Rising income and urbanisation are currently the driving forces behind investments in agriculture globally, with the agri-business projected to develop into an annual $1 trillion industry by 2030 (up from $313 billion in 2010).
In Africa, it is generally accepted that less than 25% of arable land is used and less than 20% of irrigation potential realised, therefore massive growth opportunities exist on the continent. However, a critical factor preventing agri-business from exploiting these opportunities is a financing gap estimated at $11 billion annually for agricultural output growth alone. Midstream and downstream agri-business also face a significant financing gap – an estimated $940 billion is needed for investment by 2050.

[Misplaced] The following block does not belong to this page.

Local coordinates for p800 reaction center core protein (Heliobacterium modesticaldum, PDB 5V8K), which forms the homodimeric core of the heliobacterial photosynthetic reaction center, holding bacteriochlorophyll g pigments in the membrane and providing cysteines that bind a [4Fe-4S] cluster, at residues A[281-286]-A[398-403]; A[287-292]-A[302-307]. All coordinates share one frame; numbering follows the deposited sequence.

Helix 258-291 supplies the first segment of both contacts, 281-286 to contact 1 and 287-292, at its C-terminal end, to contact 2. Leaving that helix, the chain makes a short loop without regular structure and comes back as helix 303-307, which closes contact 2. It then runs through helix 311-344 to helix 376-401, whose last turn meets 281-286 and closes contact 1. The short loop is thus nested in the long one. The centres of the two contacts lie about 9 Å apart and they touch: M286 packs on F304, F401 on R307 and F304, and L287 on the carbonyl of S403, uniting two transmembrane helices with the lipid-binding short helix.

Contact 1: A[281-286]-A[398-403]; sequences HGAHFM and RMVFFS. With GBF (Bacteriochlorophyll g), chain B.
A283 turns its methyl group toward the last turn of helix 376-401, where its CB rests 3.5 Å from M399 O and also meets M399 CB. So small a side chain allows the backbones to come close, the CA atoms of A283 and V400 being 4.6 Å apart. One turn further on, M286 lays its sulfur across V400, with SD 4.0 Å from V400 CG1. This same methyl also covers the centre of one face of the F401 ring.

The majority of the region’s agri-businesses are SMEs engaged in activities such as farm operations, input supply, trade, and processing – activities that are considered too risky for financing by private sector banking systems.
Worryingly, domestic financing for agri-business from commercial banks accounts for less than 6% of total private sector lending, with foreign direct investment (FDI) from financing funds and multinational agri-business companies covering the remainder.
FDI is concentrated mainly on downstream activities (processing, manufacturing, trade and retail), which leaves primary agriculture to apply for public funding, which is scarce.
The agricultural industry is of critical importance to the region’s economy. We believe that the growing need for commercial agriculture and persistent funding gaps present significant opportunities for specialist lenders to provide bespoke funding solutions.